cat during the early H5N1 outbreaks in Thailand and char-          cells) (Figure 1D), pneumocytes, renal tubular epithelial
acterizes the genome of H5N1 virus isolated from the               cells, hepatic cells, and white pulp of the spleen
infected domestic cat.

The Study
    In early February 2004, during the outbreak of HPAI
(H5N1) in Thailand, a carcass of a 2-year-old male cat
(Felis catus) was taken in an icebox 6 hours postmortem to
the Faculty of Veterinary Medicine at Kasetsart University,
Nakornpathom, Thailand. The cat’s owner volunteered the
information that the cat had eaten a pigeon (Columba
levia) carcass 5 days before illness onset. The owner
reported that the cat had a temperature of 41°C, was pant-
ing, and appeared to be depressed. Furthermore, the cat
had convulsions and ataxia and died 2 days after onset of
illness. The cat was given a single dose of 75 mg aspirin
1 day before it died; however, its body temperature
remained elevated. Many dead pigeons were found in the
area where the cat lived. Necropsy of the cat showed cere-

                                                                   Figure 1. Microscopic lesions of the infected cat, lung edema with
*Kasetsart University, Nakorn Pathom, Thailand; †Chulalongkorn     homogeneous pink material and congestion (A) and multifocal
University, Pathumwan, Thailand; and ‡Western Veterinary           necrosis in the liver (B). Positive sites are shown by immunohisto-
Research and Development Center, Chombueng, Ratchaburi,            chemical examination of the infected cat in neurons (C) and car-
Thailand                                                           diac muscle cells (D) (magnification ×100).


                            Emerging Infectious Diseases • www.cdc.gov/eid • Vol. 12, No. 4, April 2006                           681
DISPATCHES


(macrophages). The pancreas and intestine were negative
for H5N1 antigen.
    Parts of frozen brain, lung, liver, kidney, spleen, and
duodenum content were ground separately, and virus isola-
tion testing was conducted by using embryonated egg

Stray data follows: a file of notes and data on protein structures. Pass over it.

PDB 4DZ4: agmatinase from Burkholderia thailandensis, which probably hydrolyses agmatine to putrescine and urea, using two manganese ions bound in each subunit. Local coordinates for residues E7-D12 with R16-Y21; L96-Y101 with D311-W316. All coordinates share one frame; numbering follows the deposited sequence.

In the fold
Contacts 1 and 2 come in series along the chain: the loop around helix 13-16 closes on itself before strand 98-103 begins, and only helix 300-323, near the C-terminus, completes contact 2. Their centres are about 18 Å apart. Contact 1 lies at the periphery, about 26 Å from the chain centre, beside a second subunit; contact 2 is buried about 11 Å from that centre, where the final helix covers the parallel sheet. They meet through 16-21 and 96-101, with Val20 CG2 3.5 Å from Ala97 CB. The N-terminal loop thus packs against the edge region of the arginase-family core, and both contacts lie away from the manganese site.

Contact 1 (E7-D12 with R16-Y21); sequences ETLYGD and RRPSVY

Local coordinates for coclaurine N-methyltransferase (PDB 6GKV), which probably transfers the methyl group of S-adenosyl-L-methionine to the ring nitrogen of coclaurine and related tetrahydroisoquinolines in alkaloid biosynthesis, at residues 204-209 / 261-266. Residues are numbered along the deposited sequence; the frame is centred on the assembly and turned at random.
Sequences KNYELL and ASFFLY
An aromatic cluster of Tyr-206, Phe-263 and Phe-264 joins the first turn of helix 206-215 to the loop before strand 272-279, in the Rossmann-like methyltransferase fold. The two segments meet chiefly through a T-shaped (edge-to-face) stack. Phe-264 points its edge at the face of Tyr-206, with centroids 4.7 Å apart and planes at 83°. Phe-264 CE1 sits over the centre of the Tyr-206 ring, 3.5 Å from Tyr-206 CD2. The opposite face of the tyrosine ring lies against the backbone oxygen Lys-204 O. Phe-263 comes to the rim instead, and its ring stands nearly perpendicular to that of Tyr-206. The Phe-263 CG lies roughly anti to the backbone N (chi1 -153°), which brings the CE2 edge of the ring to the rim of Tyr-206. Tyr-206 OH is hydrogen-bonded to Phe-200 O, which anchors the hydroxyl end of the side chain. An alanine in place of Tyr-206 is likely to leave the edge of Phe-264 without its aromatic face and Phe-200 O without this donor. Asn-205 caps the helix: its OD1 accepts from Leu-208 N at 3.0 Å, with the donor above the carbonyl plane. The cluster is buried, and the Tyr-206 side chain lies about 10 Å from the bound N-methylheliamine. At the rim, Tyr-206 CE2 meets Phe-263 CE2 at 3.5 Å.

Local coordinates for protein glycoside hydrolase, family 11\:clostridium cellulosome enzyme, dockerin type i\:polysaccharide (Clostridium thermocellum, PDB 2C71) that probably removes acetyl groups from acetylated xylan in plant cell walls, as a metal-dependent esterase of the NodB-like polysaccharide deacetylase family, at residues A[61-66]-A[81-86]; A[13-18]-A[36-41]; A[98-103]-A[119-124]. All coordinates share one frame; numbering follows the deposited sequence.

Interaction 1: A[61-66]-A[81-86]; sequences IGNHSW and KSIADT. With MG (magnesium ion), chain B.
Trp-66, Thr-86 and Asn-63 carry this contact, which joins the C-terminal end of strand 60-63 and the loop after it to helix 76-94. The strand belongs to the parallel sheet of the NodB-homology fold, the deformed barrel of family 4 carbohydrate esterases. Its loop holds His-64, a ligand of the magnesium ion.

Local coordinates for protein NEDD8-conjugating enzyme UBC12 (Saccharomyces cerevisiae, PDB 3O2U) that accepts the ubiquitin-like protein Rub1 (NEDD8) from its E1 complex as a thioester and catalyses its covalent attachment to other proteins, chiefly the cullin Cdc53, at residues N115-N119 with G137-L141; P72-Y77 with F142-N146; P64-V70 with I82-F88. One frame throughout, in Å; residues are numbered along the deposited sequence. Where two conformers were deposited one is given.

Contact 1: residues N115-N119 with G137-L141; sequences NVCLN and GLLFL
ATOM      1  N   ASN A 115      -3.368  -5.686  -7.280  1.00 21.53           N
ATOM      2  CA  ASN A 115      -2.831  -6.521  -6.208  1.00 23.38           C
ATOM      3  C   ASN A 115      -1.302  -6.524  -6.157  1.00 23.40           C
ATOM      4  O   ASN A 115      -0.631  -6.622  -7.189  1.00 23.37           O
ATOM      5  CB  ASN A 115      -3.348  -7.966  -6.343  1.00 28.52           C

injection. Virus isolation testing was also conducted on
pleural fluid and urine. Virus isolation testing was con-
ducted by injecting pleural fluid, urine, and filtrates
obtained from the ground tissues into the allantoic sac of
10-day-old embryonated chicken eggs. Embryonic death
occurred 18 hours after injection. The allantoic fluids of
the dead embryos were subjected to hemagglutination
(HA) and hemagglutination inhibition tests. All fluids from
the dead embryos were positive for avian influenza A (H5).
The virus could be isolated from all injected specimens. To
identify the subtype, reverse transcription–polymerase
chain reaction was conducted, and the virus was confirmed
to be influenza A H5N1 (7,8). The HPAI H5N1 isolate
recovered from the infected cat’s lung was labeled
A/Cat/Thailand/KU-02/04. In addition, an isolate of HPAI
H5N1 from an infected pigeon in the area where the cat
lived was included in the study and labeled
A/Pigeon/Thailand/KU-03/04.
    H5N1 viruses isolated from the cat’s (KU-02) and the
pigeon’s (KU-03) lung tissue were characterized in this
study. The entire genome sequence was determined in the
H5N1 isolate from the cat, while the H5N1 isolate from
the pigeon was sequenced to specifically obtain the HA,
neuraminidase, and PB2 genes. The sequences obtained              Figure 2. Phylogenetic analysis of the hemagglutinin (A) and neu-
from the cat (H5N1) (A/Cat/Thailand/KU-02/04) were                raminidase (B) gene sequences of highly pathogenic avian
submitted to the GenBank database under accession num-            influenza H5N1 from the cat in this study, compared with other
bers PB2 (DQ236079), PB1 (DQ236080), PA (DQ23                     sequences from GenBank database.
6081), HA (DQ236077), NP (DQ236082), NA (DQ23
6078), M (DQ236084), and NS (DQ236083). The
sequences obtained from the pigeon (H5N1) (A/Pigeon/              HA cleavage site (SPQRERRRKKRR) as well as gluta-
Thailand/KU-03/04) were submitted to GenBank under                mine and glycine (Q222–G224) at the receptor binding